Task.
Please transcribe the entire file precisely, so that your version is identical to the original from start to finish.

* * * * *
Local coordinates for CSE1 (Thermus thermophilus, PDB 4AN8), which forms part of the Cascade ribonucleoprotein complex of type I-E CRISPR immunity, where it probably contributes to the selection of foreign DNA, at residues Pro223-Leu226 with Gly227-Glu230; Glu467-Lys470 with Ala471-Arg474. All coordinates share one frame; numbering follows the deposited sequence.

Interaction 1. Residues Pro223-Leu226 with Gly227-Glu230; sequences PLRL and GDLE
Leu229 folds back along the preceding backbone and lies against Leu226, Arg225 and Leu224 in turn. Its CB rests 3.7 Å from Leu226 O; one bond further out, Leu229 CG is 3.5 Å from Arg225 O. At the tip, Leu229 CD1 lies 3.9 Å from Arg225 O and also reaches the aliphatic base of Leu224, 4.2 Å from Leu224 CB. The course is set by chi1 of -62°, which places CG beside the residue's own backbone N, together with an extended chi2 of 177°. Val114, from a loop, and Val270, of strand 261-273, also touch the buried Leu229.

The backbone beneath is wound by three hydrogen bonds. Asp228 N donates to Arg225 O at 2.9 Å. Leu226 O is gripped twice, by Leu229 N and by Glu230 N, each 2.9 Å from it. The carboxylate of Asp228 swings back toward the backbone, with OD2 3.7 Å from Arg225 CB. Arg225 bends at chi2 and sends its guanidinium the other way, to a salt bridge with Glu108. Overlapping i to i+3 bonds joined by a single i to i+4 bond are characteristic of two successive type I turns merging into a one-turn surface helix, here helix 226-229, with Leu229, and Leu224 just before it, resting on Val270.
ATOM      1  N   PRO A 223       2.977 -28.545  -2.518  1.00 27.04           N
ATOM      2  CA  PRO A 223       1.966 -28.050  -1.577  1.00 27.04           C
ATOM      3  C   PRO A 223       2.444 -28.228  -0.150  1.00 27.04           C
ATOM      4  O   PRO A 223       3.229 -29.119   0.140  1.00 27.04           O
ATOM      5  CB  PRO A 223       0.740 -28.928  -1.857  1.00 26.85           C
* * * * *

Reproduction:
Local coordinates for CSE1 (Thermus thermophilus, PDB 4AN8), which forms part of the Cascade ribonucleoprotein complex of type I-E CRISPR immunity, where it probably contributes to the selection of foreign DNA, at residues Pro223-Leu226 with Gly227-Glu230; Glu467-Lys470 with Ala471-Arg474. All coordinates share one frame; numbering follows the deposited sequence.

Interaction 1. Residues Pro223-Leu226 with Gly227-Glu230; sequences PLRL and GDLE
Leu229 folds back along the preceding backbone and lies against Leu226, Arg225 and Leu224 in turn. Its CB rests 3.7 Å from Leu226 O; one bond further out, Leu229 CG is 3.5 Å from Arg225 O. At the tip, Leu229 CD1 lies 3.9 Å from Arg225 O and also reaches the aliphatic base of Leu224, 4.2 Å from Leu224 CB. The course is set by chi1 of -62°, which places CG beside the residue's own backbone N, together with an extended chi2 of 177°. Val114, from a loop, and Val270, of strand 261-273, also touch the buried Leu229.

The backbone beneath is wound by three hydrogen bonds. Asp228 N donates to Arg225 O at 2.9 Å. Leu226 O is gripped twice, by Leu229 N and by Glu230 N, each 2.9 Å from it. The carboxylate of Asp228 swings back toward the backbone, with OD2 3.7 Å from Arg225 CB. Arg225 bends at chi2 and sends its guanidinium the other way, to a salt bridge with Glu108. Overlapping i to i+3 bonds joined by a single i to i+4 bond are characteristic of two successive type I turns merging into a one-turn surface helix, here helix 226-229, with Leu229, and Leu224 just before it, resting on Val270.
ATOM      1  N   PRO A 223       2.977 -28.545  -2.518  1.00 27.04           N
ATOM      2  CA  PRO A 223       1.966 -28.050  -1.577  1.00 27.04           C
ATOM      3  C   PRO A 223       2.444 -28.228  -0.150  1.00 27.04           C
ATOM      4  O   PRO A 223       3.229 -29.119   0.140  1.00 27.04           O
ATOM      5  CB  PRO A 223       0.740 -28.928  -1.857  1.00 26.85           C